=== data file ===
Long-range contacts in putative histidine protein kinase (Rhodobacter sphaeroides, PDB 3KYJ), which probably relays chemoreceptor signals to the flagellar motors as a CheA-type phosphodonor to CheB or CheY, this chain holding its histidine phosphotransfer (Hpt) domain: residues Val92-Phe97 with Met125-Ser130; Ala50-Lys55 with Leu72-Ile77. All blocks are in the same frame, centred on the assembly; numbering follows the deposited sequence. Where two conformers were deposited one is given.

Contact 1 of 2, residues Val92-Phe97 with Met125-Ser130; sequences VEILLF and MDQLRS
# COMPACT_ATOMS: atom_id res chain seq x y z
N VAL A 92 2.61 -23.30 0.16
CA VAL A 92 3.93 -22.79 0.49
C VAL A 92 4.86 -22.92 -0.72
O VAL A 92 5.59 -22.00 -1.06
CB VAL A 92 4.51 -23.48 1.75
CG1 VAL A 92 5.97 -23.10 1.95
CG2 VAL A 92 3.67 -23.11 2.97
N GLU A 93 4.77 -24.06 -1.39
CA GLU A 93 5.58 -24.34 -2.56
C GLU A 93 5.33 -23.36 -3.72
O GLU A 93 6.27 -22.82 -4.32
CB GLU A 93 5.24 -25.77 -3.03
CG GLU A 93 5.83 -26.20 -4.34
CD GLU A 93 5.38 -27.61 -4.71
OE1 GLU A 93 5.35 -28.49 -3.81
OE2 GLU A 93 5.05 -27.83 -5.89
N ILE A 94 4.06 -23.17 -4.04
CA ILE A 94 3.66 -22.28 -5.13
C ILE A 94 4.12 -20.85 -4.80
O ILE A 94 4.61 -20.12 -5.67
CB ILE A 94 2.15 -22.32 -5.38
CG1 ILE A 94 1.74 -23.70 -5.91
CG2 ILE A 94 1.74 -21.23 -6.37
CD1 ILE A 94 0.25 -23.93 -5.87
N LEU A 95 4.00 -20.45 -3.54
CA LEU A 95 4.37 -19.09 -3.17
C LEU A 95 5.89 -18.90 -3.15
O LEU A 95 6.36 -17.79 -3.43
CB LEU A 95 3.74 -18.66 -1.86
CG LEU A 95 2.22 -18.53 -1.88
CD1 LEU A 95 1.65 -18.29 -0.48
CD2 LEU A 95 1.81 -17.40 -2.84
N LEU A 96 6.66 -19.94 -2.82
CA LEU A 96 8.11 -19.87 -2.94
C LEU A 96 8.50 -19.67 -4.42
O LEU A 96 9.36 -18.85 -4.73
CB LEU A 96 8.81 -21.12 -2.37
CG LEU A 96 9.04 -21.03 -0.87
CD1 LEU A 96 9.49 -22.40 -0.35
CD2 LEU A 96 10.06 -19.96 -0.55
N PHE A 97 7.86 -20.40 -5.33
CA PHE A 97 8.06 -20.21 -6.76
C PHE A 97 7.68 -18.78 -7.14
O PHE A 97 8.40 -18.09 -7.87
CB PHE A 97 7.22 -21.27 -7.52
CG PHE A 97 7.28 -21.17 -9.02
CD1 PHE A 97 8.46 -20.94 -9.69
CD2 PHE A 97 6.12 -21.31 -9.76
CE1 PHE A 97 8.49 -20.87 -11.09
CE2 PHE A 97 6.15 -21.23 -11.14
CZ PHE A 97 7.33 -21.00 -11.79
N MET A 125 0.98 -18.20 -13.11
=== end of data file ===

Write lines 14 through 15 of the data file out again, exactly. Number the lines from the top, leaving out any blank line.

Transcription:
O GLU A 93 6.27 -22.82 -4.32
CB GLU A 93 5.24 -25.77 -3.03